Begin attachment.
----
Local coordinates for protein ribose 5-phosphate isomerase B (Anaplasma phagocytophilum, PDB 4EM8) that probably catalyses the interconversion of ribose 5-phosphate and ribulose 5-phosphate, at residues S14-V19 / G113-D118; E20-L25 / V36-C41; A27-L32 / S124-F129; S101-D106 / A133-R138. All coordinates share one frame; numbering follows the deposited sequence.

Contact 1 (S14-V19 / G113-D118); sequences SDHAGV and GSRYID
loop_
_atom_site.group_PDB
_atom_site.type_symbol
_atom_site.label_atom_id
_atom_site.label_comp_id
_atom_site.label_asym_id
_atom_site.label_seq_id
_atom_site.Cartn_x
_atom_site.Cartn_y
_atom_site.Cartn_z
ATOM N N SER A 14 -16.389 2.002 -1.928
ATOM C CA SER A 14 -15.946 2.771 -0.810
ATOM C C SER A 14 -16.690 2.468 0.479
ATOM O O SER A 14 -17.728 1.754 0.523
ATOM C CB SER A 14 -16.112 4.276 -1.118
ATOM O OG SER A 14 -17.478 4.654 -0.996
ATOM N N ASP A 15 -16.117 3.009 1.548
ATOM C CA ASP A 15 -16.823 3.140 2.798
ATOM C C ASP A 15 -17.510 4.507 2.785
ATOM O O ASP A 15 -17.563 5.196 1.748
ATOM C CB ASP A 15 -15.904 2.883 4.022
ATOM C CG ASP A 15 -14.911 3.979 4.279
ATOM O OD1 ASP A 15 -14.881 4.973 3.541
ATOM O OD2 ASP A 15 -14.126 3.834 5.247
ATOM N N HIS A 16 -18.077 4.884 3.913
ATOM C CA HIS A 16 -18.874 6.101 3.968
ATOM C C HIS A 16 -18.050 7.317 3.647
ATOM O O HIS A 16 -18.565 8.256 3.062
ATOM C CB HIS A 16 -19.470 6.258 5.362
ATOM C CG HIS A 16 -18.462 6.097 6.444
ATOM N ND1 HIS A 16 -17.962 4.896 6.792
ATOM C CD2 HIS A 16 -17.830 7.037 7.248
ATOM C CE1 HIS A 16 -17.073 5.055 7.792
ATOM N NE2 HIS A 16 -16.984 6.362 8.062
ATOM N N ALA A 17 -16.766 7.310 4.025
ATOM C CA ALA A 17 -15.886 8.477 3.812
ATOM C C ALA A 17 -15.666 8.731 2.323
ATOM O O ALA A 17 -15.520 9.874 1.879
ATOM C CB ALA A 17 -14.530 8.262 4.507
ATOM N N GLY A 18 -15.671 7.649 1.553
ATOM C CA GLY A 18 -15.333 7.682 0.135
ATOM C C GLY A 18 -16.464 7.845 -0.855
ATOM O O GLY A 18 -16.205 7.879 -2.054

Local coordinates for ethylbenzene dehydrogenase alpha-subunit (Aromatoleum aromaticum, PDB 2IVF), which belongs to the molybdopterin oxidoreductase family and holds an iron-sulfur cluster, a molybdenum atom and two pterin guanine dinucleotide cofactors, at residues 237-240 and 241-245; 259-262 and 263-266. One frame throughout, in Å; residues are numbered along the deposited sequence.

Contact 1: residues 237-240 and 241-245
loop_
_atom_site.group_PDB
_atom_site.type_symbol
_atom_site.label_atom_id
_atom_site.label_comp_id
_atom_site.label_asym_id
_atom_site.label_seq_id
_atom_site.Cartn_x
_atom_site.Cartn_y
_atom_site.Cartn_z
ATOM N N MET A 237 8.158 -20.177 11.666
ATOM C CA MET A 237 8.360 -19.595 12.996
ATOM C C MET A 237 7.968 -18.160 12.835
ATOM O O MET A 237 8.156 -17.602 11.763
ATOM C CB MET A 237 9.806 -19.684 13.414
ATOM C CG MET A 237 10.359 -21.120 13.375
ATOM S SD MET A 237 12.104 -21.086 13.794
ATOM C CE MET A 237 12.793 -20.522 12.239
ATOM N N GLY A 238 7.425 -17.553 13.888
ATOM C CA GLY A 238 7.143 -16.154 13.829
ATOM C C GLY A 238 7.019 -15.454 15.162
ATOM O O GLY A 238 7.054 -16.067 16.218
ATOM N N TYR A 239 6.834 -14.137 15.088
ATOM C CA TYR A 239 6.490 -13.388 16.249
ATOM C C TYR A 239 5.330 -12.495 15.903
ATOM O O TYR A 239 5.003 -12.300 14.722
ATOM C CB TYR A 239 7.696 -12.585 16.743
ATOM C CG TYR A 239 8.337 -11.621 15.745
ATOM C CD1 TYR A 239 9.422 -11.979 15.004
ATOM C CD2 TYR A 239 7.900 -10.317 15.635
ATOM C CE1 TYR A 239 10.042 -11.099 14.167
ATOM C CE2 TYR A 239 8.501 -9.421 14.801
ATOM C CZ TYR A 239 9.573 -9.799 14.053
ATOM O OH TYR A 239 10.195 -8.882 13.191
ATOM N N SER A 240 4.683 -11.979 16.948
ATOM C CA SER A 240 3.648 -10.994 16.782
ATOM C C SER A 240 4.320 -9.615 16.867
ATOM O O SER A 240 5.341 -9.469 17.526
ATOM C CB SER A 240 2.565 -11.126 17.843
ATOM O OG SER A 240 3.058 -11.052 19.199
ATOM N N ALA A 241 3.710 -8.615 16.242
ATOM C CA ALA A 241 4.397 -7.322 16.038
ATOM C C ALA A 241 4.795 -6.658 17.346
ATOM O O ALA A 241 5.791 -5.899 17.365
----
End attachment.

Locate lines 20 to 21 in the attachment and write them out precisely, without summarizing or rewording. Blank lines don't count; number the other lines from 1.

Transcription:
ATOM C CA ASP A 15 -16.823 3.140 2.798
ATOM C C ASP A 15 -17.510 4.507 2.785